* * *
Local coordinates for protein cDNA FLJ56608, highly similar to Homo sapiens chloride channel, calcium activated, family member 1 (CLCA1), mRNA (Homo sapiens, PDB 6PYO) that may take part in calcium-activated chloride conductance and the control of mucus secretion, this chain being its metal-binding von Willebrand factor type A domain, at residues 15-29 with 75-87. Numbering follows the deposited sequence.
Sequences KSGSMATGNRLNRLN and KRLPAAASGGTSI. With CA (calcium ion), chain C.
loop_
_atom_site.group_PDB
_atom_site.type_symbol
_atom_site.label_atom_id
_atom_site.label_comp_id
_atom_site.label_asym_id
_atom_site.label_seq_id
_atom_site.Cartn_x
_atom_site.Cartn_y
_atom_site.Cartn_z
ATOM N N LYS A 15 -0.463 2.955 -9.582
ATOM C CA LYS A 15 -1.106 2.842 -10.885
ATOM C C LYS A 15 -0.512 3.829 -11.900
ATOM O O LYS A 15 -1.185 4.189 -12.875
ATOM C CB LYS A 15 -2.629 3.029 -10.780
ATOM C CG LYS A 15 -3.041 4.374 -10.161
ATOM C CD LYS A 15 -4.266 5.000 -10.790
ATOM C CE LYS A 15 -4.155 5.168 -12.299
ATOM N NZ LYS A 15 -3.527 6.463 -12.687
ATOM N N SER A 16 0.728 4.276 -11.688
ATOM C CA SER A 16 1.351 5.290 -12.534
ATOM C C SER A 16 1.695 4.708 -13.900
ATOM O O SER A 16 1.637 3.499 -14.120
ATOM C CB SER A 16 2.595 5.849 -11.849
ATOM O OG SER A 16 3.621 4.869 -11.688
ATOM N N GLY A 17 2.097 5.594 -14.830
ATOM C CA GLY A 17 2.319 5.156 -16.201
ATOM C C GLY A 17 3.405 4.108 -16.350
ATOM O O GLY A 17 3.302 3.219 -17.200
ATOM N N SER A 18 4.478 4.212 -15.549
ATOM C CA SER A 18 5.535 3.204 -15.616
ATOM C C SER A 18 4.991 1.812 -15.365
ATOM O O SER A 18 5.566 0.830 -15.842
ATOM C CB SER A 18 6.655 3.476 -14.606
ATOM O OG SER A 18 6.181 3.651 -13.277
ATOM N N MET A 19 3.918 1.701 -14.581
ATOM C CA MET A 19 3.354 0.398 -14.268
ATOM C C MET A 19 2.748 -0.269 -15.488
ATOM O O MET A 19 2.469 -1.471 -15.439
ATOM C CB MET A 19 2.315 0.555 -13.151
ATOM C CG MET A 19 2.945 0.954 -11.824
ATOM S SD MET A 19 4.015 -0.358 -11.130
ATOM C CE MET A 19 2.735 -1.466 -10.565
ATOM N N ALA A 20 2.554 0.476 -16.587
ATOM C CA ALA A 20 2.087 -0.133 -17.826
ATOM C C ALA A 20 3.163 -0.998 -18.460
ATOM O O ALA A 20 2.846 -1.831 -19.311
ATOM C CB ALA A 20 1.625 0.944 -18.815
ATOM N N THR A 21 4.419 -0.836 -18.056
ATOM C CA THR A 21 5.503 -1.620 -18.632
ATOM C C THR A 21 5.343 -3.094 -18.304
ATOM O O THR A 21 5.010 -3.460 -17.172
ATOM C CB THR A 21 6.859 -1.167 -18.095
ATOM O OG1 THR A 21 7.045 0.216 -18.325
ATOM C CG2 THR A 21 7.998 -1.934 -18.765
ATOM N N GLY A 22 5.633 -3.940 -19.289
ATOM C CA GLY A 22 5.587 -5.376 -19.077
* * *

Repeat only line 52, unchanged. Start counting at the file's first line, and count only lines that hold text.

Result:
ATOM C CA THR A 21 5.503 -1.620 -18.632